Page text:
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Industry News
Airbus begins A350 XWB production in Germany

The first German component, the upper wing shell, measures almost 32m by 6m (105 ft by 19.7 ft) and is the largest integrated component ever to be built by Airbus from carbon fiber composites.

Posted on: 9/7/2010
Source: CompositesWorld

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Airbus reports that it has begun production of the new A350 XWB wide-body commercial airplane in Germany. The green light was jointly given at the company’s production plant in Stade by Airbus president and CEO Tom Enders, executive vice president operations and chairman of the board of Management Airbus Germany Gerald Weber, and Parliamentary State Secretary and German government aerospace coordinator Peter Hintze.

The first German component, the upper wing shell, measures almost 32m by 6m (105 ft by 19.7 ft) and is the largest integrated component ever to be built by Airbus from carbon fiber composites.

“The A350 XWB sets new benchmarks for the aviation industry and passengers. Advanced materials make the new Airbus the most economical and environment-friendly aircraft in its class. We are also applying these new standards to our production with facilities and machinery operating to the highest technology and quality standards. Thanks to this leading-edge production process, we are able to achieve a very high efficiency,” says Tom Enders.

The upper wing shells will be built using advanced production processes at the 30,000m²/322,917 ft² production hangars in Stade. For the first time, automated tape laying (ATL) technology will be used not only for the carbon fiber, but also for the lightning strike protection and fibreglass components. The wing shell, measuring 31.6m by 5.6m (104 ft by 18.4 ft), will then undergo polymerisation in an autoclave, which can accommodate two wing shells simultaneously.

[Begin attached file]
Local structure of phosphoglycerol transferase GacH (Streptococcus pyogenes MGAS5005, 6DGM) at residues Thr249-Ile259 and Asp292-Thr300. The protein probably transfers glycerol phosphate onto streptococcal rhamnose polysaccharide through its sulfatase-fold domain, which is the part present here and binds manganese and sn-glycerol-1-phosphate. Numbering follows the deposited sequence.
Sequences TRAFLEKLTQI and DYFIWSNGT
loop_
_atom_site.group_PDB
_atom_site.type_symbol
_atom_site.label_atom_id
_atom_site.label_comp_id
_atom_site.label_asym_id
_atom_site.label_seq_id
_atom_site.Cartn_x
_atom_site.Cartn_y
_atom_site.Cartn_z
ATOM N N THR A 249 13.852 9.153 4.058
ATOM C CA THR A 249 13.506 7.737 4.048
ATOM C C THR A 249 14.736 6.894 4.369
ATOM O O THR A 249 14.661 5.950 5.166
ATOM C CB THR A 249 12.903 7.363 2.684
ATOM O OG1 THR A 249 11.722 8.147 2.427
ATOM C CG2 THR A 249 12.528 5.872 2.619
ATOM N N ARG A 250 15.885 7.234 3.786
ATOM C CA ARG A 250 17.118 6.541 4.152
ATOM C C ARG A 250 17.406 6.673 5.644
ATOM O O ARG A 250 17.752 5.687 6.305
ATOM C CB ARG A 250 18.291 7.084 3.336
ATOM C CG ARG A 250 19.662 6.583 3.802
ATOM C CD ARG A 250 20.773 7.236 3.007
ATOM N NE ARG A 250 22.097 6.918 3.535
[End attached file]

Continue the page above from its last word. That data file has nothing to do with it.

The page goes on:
In addition to laying the wing skin panels, the plant also produces the stringers. In order to produce these components Airbus has for the first time set up a flow line production system that measures 140m/459 ft in length.

Other innovations include an entirely new quality control system that permits inspection of the external and internal surfaces of CFRP components of that size simultaneously. The advanced plant also boasts the use of waterjet technology for edge trimming and a high-precision automated conveyance system in the production hall for large components.

In addition to producing the upper wing shells for the A350 XWB, the Airbus Stade plant builds the vertical tailplane and, for the first time, carbon fiber composite fuselage shells. Approximately 100 employees will work in A350 XWB production by the end of 2010. This figure is expected to rise to around 500 when production reaches full capacity.

The Stade plant also has its own dedicated combined heat and power unit. This unit not only generates electricity and heat for the hangars, but emissions are used as inert gas for the autoclave and ensure fire protection. This means energy exploitation of the power unit is 100 percent.

Airbus currently has 528 confirmed orders for the A350 XWB. With an airframe made of 53 percent lightweight carbon fiber composites, the aircraft has enormous fuel-saving potential. Final assembly of the A350-900 is scheduled to start in 2011, with first delivery expected in 2013. 

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